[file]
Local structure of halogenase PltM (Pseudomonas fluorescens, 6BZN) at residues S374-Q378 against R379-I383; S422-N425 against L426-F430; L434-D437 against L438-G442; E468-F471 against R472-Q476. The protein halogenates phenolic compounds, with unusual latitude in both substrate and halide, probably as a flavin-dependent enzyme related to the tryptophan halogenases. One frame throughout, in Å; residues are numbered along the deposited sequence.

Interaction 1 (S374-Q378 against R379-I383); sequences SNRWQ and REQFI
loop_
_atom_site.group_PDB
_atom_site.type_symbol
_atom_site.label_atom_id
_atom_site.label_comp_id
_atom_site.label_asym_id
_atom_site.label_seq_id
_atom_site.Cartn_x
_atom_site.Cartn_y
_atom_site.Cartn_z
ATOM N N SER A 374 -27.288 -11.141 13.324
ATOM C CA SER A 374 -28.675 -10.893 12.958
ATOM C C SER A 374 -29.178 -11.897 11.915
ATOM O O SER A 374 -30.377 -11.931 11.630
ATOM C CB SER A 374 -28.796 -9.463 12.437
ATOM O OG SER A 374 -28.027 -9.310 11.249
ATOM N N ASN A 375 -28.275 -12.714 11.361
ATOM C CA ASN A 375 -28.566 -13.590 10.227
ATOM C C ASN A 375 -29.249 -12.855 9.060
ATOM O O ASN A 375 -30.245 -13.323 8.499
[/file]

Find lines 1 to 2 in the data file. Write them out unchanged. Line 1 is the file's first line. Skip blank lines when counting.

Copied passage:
Local structure of halogenase PltM (Pseudomonas fluorescens, 6BZN) at residues S374-Q378 against R379-I383; S422-N425 against L426-F430; L434-D437 against L438-G442; E468-F471 against R472-Q476. The protein halogenates phenolic compounds, with unusual latitude in both substrate and halide, probably as a flavin-dependent enzyme related to the tryptophan halogenases. One frame throughout, in Å; residues are numbered along the deposited sequence.

Interaction 1 (S374-Q378 against R379-I383); sequences SNRWQ and REQFI